What Does a Healthy Lunch Look Like?

Posted on by Chiara Iacoviello. This entry was posted in Eating Well, Staying Healthy and tagged , , , . Bookmark the permalink.

Now that we know how to start off our day right with a nutritious breakfast, let’s explore lunch. We asked Judy Simon, dietitian at the UW Medical Center Roosevelt Clinic, adjunct faculty member of the Nutritional Sciences program, and host of our Ask the Dietitian Wednesday Q&A on our Eating Well group, if she would give us a few pointers. Together with her student intern Julian Whitford, she provided us some easy tips to create tasty, balanced meals.

What foods make a nutritious lunch?

Lunches, like any other meals, should be nutritionally balanced and enjoyable. An easy way to help build a balanced lunch is to include foods from at least 3 food groups (vegetables, fruits, grains, protein and dairy/calcium-rich foods).

What should my lunch never lack?

Good and tasty food! The most nutritious foods in the world are no good if we don’t enjoy eating them.

What foods should I limit?

Try and limit processed foods (such as canned soups and sauces, deli meats, pre-made meals, and sodas). Choose mostly whole foods (fresh vegetables and fruits, nuts, and whole grains) and lightly processed foods (pre-cut and frozen vegetables and fruit, hard-boiled eggs, canned tuna).

What are some ideas for quick and easy lunches?

What about portion size?

Size depends on your needs! Some people do well with a larger lunch if they have an active day. Other people may eat small snacks throughout the day and, for them, a light lunch is enough. I encourage folks to be intuitive with their food. If they are satisfied with ¾ of their lunch, save the rest for a snack later or keep it for the next day.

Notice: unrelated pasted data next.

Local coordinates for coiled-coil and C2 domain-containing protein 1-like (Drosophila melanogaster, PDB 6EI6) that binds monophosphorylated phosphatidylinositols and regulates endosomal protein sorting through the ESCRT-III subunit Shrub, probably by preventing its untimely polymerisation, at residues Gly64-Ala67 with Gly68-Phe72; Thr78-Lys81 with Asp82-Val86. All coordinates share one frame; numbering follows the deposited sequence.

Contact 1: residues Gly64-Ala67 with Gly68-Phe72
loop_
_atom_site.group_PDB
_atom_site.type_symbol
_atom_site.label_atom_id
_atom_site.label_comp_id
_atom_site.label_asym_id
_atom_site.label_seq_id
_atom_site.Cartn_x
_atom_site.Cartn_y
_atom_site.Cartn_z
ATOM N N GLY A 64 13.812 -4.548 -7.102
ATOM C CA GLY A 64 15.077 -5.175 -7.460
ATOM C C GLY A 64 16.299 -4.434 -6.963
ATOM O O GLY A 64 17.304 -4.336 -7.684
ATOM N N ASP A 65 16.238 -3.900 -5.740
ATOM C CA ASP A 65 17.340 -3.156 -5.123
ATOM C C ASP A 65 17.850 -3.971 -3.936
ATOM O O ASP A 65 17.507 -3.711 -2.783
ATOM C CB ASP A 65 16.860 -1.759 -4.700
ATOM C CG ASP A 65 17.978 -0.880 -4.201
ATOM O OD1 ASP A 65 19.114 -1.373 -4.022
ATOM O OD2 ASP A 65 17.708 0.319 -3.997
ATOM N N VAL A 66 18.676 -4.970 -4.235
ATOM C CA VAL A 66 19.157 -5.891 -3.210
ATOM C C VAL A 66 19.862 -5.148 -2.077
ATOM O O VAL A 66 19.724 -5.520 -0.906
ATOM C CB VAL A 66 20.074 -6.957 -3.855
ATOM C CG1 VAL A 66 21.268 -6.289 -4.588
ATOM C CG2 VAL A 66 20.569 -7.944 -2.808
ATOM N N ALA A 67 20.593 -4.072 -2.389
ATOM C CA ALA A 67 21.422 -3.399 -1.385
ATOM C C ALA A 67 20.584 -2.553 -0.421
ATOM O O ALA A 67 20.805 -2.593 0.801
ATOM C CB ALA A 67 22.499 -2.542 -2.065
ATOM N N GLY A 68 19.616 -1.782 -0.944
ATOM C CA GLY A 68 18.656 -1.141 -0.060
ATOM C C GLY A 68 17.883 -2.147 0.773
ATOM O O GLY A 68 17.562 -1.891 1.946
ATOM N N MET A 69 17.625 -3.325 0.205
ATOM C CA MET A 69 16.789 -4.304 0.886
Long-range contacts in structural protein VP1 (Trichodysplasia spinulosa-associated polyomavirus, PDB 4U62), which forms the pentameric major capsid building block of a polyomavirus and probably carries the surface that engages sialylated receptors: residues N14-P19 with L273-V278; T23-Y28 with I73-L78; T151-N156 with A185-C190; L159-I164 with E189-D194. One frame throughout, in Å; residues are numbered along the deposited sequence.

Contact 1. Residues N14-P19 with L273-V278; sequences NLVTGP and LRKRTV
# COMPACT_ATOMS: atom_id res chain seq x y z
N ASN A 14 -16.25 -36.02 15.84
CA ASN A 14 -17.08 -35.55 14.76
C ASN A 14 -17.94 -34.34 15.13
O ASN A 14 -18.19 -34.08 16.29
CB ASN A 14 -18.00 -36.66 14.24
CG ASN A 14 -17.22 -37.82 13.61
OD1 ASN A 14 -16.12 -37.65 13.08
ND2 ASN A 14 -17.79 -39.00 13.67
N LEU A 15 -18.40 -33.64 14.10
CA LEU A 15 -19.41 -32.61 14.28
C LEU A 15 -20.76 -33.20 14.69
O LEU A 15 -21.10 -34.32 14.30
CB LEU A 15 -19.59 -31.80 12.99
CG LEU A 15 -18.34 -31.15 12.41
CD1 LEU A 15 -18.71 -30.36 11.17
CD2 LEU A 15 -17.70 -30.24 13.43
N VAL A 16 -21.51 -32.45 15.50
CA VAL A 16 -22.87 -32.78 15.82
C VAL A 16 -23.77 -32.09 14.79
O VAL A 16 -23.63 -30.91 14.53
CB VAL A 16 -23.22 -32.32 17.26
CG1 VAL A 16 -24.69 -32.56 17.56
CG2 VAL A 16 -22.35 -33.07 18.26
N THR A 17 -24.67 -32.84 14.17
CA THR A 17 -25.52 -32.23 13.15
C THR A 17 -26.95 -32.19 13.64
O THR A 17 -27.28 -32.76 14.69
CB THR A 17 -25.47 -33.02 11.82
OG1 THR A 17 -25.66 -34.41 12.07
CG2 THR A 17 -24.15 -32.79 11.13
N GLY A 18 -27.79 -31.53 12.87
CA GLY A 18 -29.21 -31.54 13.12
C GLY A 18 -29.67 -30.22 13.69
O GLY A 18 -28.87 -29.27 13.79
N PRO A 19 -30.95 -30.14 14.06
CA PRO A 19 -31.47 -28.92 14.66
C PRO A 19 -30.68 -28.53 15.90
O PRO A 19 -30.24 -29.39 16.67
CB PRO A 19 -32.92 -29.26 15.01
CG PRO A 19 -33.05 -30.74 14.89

Packing your lunch vs. eating out – Does it really make a big difference?

You can have nutritious meals whether you are eating out or bringing food to work from home. However, eating meals that you prepared gives you control and knowledge of what and how much you are eating. Sodium and fat are usually much higher when eating out, and there are often many hidden calories from added fat or inexpensive processed grains.

Do you have any tips on how to plan in advance?

  • Write down some easy-to-prepare lunch ideas before the work week begins. Try writing down a weeks’ worth of lunches ahead of time.
  • When cooking dinner, make more than enough for the meal and use the leftovers as an easy lunch.
  • Prepare multiple lunches at one time.

What are some of your favorite lunch recipes?

During the workweek I love leftovers such as a hearty split pea soup, fruit and ak mak crackers when the weather is cold. I enjoy making entrée salads in Mason jars or grain bowls when I prefer a cold meal (check out these fun, tasty Mason jar recipes). On the weekends I love soup and splitting a grilled sandwich with my husband. It’s often grilled cheese and tomato on fresh bread with a little olive oil in the pan and fruit on the side.

Share your lunch pictures and recipes on the Whole U Eating Well Facebook Group this week and we’ll send you a Whole U multi-use measuring spoon (pictured at left). There is still time to register for the Put Your Best Fork Forward for 28 Days challenge we designed to celebrate National Nutrition Month. Register here and commit to making a small change each week for the next 3 weeks for what, with a little daily dedication, will amount to significantly better nutrition habits.